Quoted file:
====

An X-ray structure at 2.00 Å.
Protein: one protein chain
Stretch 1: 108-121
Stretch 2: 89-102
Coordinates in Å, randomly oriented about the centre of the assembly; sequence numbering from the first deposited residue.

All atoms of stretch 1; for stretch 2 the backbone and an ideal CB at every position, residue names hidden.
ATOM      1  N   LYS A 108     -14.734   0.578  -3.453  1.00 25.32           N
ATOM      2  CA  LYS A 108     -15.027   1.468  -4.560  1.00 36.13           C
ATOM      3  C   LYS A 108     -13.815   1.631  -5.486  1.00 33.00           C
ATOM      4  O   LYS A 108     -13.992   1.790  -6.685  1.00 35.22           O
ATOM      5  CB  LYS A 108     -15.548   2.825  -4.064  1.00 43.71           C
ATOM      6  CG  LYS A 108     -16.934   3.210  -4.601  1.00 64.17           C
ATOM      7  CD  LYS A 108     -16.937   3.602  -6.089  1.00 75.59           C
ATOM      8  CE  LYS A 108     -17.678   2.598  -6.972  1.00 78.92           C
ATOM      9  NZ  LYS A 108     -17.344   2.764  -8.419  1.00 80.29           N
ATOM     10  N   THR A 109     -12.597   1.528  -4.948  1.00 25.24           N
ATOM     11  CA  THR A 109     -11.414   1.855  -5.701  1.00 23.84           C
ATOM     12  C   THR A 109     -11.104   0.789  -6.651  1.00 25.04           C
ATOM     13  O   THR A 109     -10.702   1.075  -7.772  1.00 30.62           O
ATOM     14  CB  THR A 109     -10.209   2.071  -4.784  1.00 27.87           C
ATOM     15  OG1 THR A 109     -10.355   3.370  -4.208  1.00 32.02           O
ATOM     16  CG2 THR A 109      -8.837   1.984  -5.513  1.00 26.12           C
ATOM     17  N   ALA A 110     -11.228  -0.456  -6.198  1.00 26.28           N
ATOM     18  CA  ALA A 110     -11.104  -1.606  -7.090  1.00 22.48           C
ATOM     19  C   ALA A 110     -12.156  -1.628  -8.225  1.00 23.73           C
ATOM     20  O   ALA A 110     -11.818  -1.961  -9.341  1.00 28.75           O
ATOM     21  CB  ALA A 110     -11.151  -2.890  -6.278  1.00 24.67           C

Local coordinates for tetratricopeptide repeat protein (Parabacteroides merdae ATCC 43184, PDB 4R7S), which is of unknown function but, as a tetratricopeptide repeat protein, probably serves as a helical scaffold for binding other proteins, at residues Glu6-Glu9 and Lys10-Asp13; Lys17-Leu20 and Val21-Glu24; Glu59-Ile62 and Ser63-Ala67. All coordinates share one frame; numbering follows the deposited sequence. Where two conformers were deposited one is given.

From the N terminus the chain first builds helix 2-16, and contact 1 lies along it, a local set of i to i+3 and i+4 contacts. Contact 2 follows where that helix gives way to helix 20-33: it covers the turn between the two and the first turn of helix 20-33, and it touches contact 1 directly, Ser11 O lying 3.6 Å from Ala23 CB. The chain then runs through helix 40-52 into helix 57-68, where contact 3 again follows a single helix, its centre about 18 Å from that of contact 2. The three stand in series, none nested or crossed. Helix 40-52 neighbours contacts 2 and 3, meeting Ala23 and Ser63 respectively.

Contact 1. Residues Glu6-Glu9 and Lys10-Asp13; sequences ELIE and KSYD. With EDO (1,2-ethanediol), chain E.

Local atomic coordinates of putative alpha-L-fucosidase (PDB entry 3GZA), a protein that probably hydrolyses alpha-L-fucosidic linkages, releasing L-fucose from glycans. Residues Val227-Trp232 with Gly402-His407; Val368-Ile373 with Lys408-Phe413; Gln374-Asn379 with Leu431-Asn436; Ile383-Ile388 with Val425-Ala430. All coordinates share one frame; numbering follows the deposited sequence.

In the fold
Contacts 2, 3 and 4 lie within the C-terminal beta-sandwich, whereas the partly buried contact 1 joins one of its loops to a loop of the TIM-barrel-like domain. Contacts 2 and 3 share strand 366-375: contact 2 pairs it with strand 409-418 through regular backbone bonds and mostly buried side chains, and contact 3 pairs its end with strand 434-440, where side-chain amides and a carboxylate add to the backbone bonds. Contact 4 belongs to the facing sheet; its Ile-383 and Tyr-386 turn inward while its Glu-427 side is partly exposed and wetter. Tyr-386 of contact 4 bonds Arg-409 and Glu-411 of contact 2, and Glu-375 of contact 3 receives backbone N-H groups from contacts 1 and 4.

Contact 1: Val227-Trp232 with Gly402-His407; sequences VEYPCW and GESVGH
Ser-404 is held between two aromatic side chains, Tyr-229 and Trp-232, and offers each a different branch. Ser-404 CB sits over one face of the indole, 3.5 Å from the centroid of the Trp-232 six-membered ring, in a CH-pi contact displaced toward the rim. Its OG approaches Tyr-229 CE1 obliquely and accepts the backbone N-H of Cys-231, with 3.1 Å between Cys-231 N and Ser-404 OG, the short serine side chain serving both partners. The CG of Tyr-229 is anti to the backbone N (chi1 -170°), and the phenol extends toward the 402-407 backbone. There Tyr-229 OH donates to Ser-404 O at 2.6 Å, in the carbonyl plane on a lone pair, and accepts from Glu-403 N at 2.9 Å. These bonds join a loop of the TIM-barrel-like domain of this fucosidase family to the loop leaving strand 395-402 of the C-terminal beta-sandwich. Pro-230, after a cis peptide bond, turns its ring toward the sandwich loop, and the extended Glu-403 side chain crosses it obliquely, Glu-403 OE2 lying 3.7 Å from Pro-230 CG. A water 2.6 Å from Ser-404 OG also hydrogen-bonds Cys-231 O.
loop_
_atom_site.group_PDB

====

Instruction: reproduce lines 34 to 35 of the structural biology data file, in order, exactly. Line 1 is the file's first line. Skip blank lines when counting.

Contact 1: Val227-Trp232 with Gly402-His407; sequences VEYPCW and GESVGH
Ser-404 is held between two aromatic side chains, Tyr-229 and Trp-232, and offers each a different branch. Ser-404 CB sits over one face of the indole, 3.5 Å from the centroid of the Trp-232 six-membered ring, in a CH-pi contact displaced toward the rim. Its OG approaches Tyr-229 CE1 obliquely and accepts the backbone N-H of Cys-231, with 3.1 Å between Cys-231 N and Ser-404 OG, the short serine side chain serving both partners. The CG of Tyr-229 is anti to the backbone N (chi1 -170°), and the phenol extends toward the 402-407 backbone. There Tyr-229 OH donates to Ser-404 O at 2.6 Å, in the carbonyl plane on a lone pair, and accepts from Glu-403 N at 2.9 Å. These bonds join a loop of the TIM-barrel-like domain of this fucosidase family to the loop leaving strand 395-402 of the C-terminal beta-sandwich. Pro-230, after a cis peptide bond, turns its ring toward the sandwich loop, and the extended Glu-403 side chain crosses it obliquely, Glu-403 OE2 lying 3.7 Å from Pro-230 CG. A water 2.6 Å from Ser-404 OG also hydrogen-bonds Cys-231 O.